P&G (PG) Q3 2014 Earnings Preview: Company Hopes New Razor Keeps Its Results On The Cutting Edge

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Tide detergent, a Procter & Gamble product, is displayed on a shelf at a store in Tempe
Tide detergent, a Procter & Gamble (P&G) product, is displayed on a shelf at a store in Tempe, Arizona October 29, 2009.

It’s been said that if you build a better mousetrap the world will beat a path to your door, but what about razors and tooth whitener?

We’ll find out on Wednesday when Procter & Gamble Co. (NYSE:PG),  the Cincinnati firm behind Pampers diapers and Tide detergent unveil results it hopes will vindicate a strategy narrowing its focus to a slew of new,  premium products and trump a nasty winter that had consumers shut in across the nation.

The world’s largest consumer products company is expected to grow fiscal 2014 third-quarter net income 13.1 percent to $2.96 billion, or $1 per share, for the three-month period ended March 31, from 88 cents per share in the year-earlier period, according to analysts polled by Thomson Reuters.

Revenue is expected to rise 0.4 percent from $20.6 billion in last year’s third quarter to $20.68 billion in this fiscal year’s third quarter.

P&G has a core market in the U.S., but nearly two-third of sales and slightly more than half of its profits come from outside the U.S, according to a December company report.

Sales in developed markets like the U.S. and Japan made up 61 percent of total sales in 2013 and have fallen in recent years, while sales in developing markets like China, which together accounted for the remaining 39 percent of sales in 2013, have increased.

Foreign currency markets and weaker-than-anticipated market growth in P&G’s Beauty and Grooming segments pulled down profit in the company’s fiscal second quarter, October to December 2013.

The expected earnings growth could indicate P&G's strategy to boost productivity and sell noncore businesses successfully increased the company’s bottom line in recent months.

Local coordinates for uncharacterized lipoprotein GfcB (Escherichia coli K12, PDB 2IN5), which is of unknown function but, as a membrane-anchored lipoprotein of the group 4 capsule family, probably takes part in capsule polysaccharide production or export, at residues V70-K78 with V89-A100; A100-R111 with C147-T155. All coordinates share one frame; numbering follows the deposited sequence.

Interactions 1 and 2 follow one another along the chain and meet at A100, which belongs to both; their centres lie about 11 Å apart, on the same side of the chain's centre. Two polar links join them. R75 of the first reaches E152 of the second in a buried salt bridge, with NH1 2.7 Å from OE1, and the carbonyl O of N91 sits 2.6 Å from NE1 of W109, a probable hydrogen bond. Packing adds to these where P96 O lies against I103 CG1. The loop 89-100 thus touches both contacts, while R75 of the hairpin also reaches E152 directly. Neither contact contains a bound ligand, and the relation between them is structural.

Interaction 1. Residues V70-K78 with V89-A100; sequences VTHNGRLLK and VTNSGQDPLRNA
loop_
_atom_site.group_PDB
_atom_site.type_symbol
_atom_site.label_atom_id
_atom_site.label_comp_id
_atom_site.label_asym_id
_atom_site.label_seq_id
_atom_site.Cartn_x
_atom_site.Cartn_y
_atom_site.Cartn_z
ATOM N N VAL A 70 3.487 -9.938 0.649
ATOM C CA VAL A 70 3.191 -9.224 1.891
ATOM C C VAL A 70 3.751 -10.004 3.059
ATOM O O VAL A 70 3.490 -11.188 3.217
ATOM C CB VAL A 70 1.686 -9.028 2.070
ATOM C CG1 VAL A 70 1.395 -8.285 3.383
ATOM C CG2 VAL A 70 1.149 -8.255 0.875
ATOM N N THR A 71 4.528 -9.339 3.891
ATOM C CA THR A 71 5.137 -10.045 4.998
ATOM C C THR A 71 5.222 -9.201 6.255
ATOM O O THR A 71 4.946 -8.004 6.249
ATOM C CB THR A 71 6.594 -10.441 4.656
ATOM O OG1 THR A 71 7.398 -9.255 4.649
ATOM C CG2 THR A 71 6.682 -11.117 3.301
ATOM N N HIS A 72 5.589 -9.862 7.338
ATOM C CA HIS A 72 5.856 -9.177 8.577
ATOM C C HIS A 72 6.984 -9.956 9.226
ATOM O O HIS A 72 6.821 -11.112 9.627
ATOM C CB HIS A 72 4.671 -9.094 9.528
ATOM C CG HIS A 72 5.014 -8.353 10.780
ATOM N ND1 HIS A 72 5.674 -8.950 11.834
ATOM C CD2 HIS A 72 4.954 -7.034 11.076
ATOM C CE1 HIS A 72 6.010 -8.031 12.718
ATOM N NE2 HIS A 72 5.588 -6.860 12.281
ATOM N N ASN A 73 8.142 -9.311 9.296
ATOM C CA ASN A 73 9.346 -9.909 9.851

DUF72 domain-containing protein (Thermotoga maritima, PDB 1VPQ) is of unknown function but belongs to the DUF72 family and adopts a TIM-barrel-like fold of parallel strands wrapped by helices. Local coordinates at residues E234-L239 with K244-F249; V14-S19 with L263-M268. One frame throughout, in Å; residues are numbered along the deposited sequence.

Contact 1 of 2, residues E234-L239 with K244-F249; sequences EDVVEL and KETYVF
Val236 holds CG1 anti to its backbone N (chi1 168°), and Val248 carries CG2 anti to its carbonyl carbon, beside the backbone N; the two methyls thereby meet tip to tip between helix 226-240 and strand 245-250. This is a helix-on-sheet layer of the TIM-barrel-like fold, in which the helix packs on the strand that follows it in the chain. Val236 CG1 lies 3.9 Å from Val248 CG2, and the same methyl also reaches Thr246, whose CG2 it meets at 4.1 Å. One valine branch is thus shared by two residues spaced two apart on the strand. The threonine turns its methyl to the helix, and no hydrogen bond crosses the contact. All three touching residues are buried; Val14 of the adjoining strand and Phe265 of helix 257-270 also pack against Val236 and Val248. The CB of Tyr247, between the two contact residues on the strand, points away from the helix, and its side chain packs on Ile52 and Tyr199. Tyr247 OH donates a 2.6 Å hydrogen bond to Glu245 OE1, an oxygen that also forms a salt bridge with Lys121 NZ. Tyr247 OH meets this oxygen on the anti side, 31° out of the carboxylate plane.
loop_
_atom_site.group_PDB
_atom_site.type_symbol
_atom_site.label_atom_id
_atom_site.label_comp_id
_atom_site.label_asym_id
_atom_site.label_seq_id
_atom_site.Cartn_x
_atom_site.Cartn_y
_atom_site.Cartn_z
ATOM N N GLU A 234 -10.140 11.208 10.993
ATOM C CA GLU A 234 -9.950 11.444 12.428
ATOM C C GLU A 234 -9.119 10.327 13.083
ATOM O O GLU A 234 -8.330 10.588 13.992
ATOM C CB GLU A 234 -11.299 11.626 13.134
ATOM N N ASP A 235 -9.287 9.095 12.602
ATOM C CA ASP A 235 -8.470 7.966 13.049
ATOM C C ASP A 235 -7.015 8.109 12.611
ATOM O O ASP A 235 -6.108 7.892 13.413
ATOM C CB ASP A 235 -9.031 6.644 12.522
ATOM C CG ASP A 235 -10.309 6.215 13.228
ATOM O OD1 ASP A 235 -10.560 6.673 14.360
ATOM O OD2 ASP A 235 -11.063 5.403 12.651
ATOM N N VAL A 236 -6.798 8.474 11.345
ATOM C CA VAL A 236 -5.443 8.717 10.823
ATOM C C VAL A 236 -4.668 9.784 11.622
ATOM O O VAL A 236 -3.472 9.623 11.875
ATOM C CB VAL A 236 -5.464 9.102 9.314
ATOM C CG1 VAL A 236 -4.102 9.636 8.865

"Our vision is clear, and we are single-minded about our goals," CEO A.G. Lafley’s told investors and analysts gathered in February for the annual Consumer Analytics Group of New York meeting in Boca Raton, Fla. Lafley estimated that about 10 percent of the company’s brand portfolio is non-core.

P&G generates more than $80 billion in annual sales with top brands including Pampers, Tide, Always, Pantene, Bounty, Dawn, Charmin, Downy, Crest, Oral-B, Olay, Duracell and Gillette. P&G divides its brands into four business segments: beauty; baby, feminine and family care; fabric and home care; and health and grooming.

This quarter, unusually cold weather in much of the U.S. drove up commodity costs by as much as 48 percent for natural gas, according to BMO Markets, while inflation has continued rising in many emerging markets, including Indonesia, India, Turkey, Russia, Brazil and, particularly, Venezuela.

To counter the headwinds from a strong dollar and weak market growth in some segments, P&G’s focus in the third quarter was on rolling out new products in laundry, including Tide Plus upgrades and Tide Oxi, and new products in oral care, including Crest 3D White Brilliance, 3D White Luxe and 3D Whitestrips. The segments fabric and home care, which includes laundry products, and health care and grooming, which includes oral products, have grown sales more than other segments in recent quarters.

Last week, leaked marketing documents revealed P&G’s plans to introduce a high-end razor for men with a swiveling ball-hinge that pivots the blade. The ProGlide FlexBall is the first major upgrade from Gillette since 2010, when the five-blade Fusion model was updated with new blade technology. The razor will hit the market June 9, in time for Father’s Day, and is expected to generate $188 million in sales for the first year. Company spokeswoman Kara Buckley said the company will share more details about the razor at a launch event April 29 in New York.

The recent launches of premium products mark Lafley’s return in strategy to squeeze more revenue from the upscale market while risking an exodus of more frugal customers. McDonald had reigned in the company’s premium product strategy from 2010 to 2012 after it hurt sales during the recession and its aftermath.

The other part of Lafley’s strategy, selling non-core businesses, continued in the third quarter. In February, he announced that P&G will divest what remains of its global bleach business, including brands in Latin America, Eastern Europe, the Middle East and Africa.

Then, P&G announced April 9 that it sold about 80 percent of its noncore pet care business to Mars for $2.9 billion. The pet food brands, including Iams, Eukanuba and Natura, have struggled in recent quarters.

“Strategically, we believe this transaction makes sense for P&G, as it helps the company increase its focus on its core brands in more attractive areas such as beauty care, fabric care, health care and grooming,” Joseph Altobello, an Oppenheimer analyst, wrote in a research note this month.

Analysts expect P&G’s businesses Duracell batteries and Braun small appliances are next in line for sale, and that the second half of 2014 will reap the most earnings growth from the product launches. 

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